Have a read...

http://www.solent-advanced-motorcyclists.co.uk/forum/viewtopic.php?f=10&t=111

And why not comment.

Safe riding...

Dan

PS Sorry so PS today 😉

Guest
Newbie
Posts: 9
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Post Re: HI Viz
on: April 11, 2012, 19:18
Quote

Should have read:

PS Sorry no PS today 😉

"It pays to read through!"

gazza
Advanced
Posts: 58
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Post Re: HI Viz
on: April 12, 2012, 23:56
Quote

Certainly an interesting debate. having read the above i think these arguments will go on for some time, or untill legislation forces us all to wear some form of Hi Vis

I wear textiles ( fed up getting caught out in the rain) but personally prefer leathers.
Leathers, with their built in protection, certainly made me feel more confident that if i did happen to slide off i was unlikely to suffer gravel rash, giving me an extra feeling of security.
In textiles i do feel more vunerable and if i happen to pop into the city in jeans then that vunerabilty increases.
I feel that our riding attire can reflect in the ways in which we ride

We have to be careful that just because we are wearing hi vis we dont lose sight of that overall vunerability. it wouldn't do well to become complacement and assume that just because we are wearing hi vis that we are actually visible to all road users.

As the good book says (page 23) "even in daylight, up to a third of other road users will not even realise you are there", knowing which third is extremley difficult, the only way around that is presume no one realises, Hi Vis or no Hi Vis.

The Vicar
Newbie
Posts: 20
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Post Re: HI Viz
on: May 9, 2012, 23:00
Quote

OK, here's what I preach...

First off, I must confess that I do tend to wear a HiViz jacket, tabbard or cassock more often than not (even when I'm on my Duke for heaven's sake). Sometimes a white helmet too.

Do I think it should be compulsory? Absolutely not - not until there is some proper scientifically-controlled evidence that convinces me that as a result I am less likely to become a 'Killed or Seriously Injured statistic', otherwise it's just subjective heresay. Do I think it will become compulsory in the UK? Of course it will, that's what Brussels is for.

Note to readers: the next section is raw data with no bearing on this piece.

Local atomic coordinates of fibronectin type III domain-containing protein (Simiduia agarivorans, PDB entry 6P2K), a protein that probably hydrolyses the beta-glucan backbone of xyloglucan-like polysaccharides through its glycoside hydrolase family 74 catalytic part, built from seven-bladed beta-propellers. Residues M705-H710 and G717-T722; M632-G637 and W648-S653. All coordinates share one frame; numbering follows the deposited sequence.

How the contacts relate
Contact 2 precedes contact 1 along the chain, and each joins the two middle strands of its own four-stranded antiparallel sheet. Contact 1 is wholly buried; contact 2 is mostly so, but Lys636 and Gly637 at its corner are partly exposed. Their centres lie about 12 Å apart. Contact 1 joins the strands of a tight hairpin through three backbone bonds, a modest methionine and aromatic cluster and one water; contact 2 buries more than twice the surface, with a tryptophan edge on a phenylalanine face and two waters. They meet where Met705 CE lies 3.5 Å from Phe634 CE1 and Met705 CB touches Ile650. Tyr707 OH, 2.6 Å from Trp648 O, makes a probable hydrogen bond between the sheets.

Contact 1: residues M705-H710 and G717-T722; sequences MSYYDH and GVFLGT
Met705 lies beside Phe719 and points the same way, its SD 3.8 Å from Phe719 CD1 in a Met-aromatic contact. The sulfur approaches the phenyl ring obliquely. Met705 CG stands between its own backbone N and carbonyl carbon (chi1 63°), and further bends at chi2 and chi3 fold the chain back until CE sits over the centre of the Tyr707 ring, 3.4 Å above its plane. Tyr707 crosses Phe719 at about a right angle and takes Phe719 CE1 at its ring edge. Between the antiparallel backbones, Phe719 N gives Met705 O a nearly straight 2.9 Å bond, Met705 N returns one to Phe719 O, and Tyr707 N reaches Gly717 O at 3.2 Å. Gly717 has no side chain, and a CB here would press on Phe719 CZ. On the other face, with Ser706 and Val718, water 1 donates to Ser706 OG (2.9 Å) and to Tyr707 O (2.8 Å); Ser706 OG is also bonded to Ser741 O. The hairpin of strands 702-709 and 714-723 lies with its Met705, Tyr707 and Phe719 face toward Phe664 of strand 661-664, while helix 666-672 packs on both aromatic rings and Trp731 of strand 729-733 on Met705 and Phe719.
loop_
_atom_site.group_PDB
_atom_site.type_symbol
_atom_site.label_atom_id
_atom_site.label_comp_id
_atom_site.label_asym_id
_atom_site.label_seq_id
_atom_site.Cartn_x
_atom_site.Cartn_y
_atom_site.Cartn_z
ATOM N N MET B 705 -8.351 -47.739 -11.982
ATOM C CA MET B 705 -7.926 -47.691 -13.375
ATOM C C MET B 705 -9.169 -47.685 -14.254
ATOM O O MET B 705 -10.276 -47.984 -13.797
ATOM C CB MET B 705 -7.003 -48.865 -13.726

Do I think it's fun to dress like a copper, sneak up on unsuspecting car drivers and wait for them to see me whilst they're doing some dodgy overtake? Yes, it's hilarious but sadly few of my quarry actually see me. And that's the point...No matter what I wear, I ride as if I'm utterly invisible, then I don't have any surprises. I assume other road users are out to get me (it's not 'eye-contact' they're giving me, nor 'target fixation', it's the look of a cold, remorseless killer that is out to squeeze my head like a pimple).

Oh, and I almost always ride on dipped beam, not because I think it makes me more visible, but so some smart Lawyer4You can't reduce my damages when it comes to justice.

Pearls of wisdom...1) when I'm out riding my dogkn*b red Ducati through our green Norfolk lanes I always remind myself that almost 10% of males are green / red colourblind, so to their eyes, I AM Invisible (see what I did there?).

2) RAF training aircraft used to be painted bright yellow, but about 5 years ago they changed them all to black "to improve their visibility".

3) If you come off your bike at night and you aren't wearing something reflective, you will not have long to ponder your fate.

See you at church on Sunday.

The Vicar

BigA
Newbie
Posts: 18
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Post Re: HI Viz
on: May 15, 2012, 18:27
Quote

I have just logged on after some stick from Peter, saw this thread and thought I would add my comments.
I rode for about 18 months with no hi viz, during that time I had one emergency stop (yes Matt, I can! lol) and two less worring pull outs on me by vehicles from the side roads. I decided to gvie them better odds at seeing me, so I bought the yellow vest you see me in every sunday. Since wearing that, I have had only one very minor "almost didnt see you", but the driver did and braked hard to stop pulling out in front of me.
I know the vest will not stop eveyone, I know a T-Bone could still happen easily, I still ride like no one can see me, but just maybe, I have that visible edge that has saved me grief without me even knowing it.
Should it be made compulsory, I dont think so, everyone should be free to make thier own decisions. However given that the government pays for the NHS (with our money) they kind of have a duty to save money and by reducing accident injuries they are doing just that. So I expect hi viz to become the law soon, proven or not.
BigA